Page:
Beneficial Insects Make for Organic Pest Control
Another Reason to Say No to Chemicals in Your Garden
After four years of research, Rachel Carson brought the devastating side effects of wholesale use of the pesticide DDT to light with the 1962 publication of her environmental science book, Silent Spring. Because of challenges by U.S. chemical companies, it took nearly 10 years to ban the dangerous chemical that was decimating the wild bird population. Thanks to Carson’s work, the modern environmental movement was born—including the creation of the Environmental Protection Agency under Republican Richard M. Nixon in 1970.
Fifty years later, people are still arguing about the use of chemical pesticides and herbicides in both commercial and residential farming and landscaping. Those of us who prefer to keep our homegrown vegetables and flower gardens chemical free can look to nature to assist us in controlling pests.
Chemicals don’t discriminate against only the destructive bugs like cabbage moths and aphids, they kill the good ones, like bees, ladybugs, lacewing and praying mantis, too. By making a yard that is friendly to these desirable bugs, the backyard gardener can keep their vegetation relatively pest free.
Few things can compare with biting into a stalk of lightly steamed broccoli, only to discover it peppered with aphids. My 10-year-old swore off the healthy veggie—one of her staples—for nearly a year after one particularly buggy summer. Luckily the delightful ladybug loves to snack on aphids. It’s easy to encourage them and other predatory insects like the praying mantis to visit your garden by following these simple tips:
- Grow plants they like such as cosmos, marigolds and raspberries, as well as fennel and borage.
- Provide a shallow source of water. See my post on attracting bees for an attractive option.
- Plant ground covers to provide protection from predators and shade to escape the heat of the day.
- Learn to recognize the ladybug in its stages of development so you don’t eradicate them accidentally. This is especially fun to do with children!
If your garden is already overrun by aphids and other pests, you can purchase live lady bugs at some local garden centers. If they’re not available in your area, you can order them online. Planet Natural is my go-to source for ladybugs and other beneficial insects. It’s important to order at the right time of year though. We once had an egg sack of over 100 teensy praying mantises hatch in our basement because the weather had been too cold and wet to put it out in the garden. We managed to get most of them outside, but it was quite the chore to round them up!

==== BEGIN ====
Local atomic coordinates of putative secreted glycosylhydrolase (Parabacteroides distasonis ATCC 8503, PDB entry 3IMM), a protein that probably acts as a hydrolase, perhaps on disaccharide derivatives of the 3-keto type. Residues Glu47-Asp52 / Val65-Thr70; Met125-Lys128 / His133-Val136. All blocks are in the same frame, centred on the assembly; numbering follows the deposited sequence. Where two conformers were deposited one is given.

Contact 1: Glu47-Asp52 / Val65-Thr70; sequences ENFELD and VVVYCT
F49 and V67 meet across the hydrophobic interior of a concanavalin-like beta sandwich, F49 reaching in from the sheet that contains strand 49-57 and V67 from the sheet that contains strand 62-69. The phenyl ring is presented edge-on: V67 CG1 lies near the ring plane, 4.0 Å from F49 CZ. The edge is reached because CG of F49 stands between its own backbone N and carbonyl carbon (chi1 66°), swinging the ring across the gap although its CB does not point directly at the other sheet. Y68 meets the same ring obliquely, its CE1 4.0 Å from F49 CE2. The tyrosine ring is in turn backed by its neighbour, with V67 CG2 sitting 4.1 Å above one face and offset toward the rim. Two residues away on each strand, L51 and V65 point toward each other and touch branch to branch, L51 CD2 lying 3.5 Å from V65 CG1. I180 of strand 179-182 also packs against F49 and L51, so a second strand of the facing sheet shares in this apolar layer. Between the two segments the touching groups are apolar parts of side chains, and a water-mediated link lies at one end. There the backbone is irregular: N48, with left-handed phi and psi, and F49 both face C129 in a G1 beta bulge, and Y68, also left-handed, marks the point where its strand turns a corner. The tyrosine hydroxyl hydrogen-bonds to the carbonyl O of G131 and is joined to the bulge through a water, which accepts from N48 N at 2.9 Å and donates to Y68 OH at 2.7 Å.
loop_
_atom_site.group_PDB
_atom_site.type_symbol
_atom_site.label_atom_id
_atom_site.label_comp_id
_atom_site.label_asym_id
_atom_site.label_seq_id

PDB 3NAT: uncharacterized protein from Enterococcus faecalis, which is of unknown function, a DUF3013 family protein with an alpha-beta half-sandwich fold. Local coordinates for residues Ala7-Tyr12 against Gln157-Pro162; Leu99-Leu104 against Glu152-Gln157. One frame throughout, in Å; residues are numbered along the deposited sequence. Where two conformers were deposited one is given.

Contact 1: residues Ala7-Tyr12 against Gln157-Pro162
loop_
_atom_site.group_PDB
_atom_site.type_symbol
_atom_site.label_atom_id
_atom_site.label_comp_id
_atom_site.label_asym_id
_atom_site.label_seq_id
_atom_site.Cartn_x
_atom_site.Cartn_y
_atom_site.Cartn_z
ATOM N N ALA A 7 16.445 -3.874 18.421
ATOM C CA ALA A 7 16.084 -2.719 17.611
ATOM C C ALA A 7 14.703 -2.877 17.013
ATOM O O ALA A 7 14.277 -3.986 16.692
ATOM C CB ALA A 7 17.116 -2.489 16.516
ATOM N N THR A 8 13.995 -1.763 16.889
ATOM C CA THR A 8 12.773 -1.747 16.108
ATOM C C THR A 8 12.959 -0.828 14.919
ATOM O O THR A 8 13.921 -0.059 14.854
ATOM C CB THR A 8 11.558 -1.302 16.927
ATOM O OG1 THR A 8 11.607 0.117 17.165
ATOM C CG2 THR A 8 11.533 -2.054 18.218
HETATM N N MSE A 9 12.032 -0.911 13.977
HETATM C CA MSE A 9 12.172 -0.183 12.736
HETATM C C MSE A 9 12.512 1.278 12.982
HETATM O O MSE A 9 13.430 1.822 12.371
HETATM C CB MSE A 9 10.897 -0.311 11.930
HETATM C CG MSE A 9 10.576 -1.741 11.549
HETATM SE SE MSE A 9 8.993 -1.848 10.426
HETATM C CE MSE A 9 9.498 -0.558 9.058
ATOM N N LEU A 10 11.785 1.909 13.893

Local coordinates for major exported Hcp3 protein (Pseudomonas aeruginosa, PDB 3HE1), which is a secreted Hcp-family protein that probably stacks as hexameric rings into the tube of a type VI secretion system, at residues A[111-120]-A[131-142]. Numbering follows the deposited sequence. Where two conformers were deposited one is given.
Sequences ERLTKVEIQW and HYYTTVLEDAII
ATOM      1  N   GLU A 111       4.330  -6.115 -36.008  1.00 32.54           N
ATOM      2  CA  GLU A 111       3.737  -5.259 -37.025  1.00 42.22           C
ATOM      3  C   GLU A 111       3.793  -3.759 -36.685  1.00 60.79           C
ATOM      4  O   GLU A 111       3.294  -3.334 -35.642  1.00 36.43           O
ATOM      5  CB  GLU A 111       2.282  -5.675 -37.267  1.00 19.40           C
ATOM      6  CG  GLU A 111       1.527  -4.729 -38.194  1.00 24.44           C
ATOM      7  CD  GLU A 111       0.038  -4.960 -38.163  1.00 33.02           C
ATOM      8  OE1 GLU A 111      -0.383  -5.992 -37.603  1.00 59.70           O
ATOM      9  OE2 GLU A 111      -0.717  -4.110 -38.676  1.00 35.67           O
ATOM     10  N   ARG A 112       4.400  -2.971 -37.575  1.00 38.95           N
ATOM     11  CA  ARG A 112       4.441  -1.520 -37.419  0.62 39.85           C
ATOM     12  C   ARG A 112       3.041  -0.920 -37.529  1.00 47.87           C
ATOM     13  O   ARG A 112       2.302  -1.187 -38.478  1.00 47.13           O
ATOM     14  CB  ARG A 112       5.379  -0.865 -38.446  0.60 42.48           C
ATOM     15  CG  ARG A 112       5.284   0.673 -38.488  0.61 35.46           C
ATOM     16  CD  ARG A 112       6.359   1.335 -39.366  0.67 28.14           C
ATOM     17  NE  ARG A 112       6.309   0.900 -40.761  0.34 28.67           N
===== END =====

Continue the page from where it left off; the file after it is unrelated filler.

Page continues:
To keep those good bugs in your yard, and not the neighbor’s, you can spray affected plants with a homemade attractant (10 parts water/1 part sugar/1 part brewer’s yeast). They’ll come for the sugar water and stay for a bad-bug dessert.
- Words by Andrea Leigh Ptak
- May 31, 2014
- 7 Comments
So excited to learn about the insect attractant. We have several egg cases fir praying nantis’s that have wintered over and I am hoping that we will soon have babies.
I am so annoyed that the President has signed bills allowing Monsanto to continue their antics.
There is only one earth.
I cannot agree more. We cannot continue to allow business and profits to take precedence over the health and longevity of the plant.
I really enjoyed reading this article, very imformative.
I was wondering if you have any tips on a natural weed killer
that I could use on my very weedy overgrown garden.
I have been putting weed cloth down, but the weeds are still thriving
I would like to knock them out a bit, before I cover them with the weed cloth.
What should I do????
Thanks Seraina. I’m working on a blog post for that right now. The quick answer is to mow/whack back as much of the vegetation as short as you can. Then, I’d spray with a mixture of water, salt, dish soap and vinegar. I’ll get the recipe up this week. In the meantime, mow it down!
I just posted on this same topic about a week ago! I have had complete success (knock on wood) with planting flowers that draw beneficial insects. It’s so rewarding and beautiful at the same time!
I just found a ladybug nursery on some native honeysuckle that had a ton of aphids. I cut it away from the plant, then placed it in an out-of-the-way spot so they cold carry on.
Awesome! It’s amazing to watch nature at work (and help it along).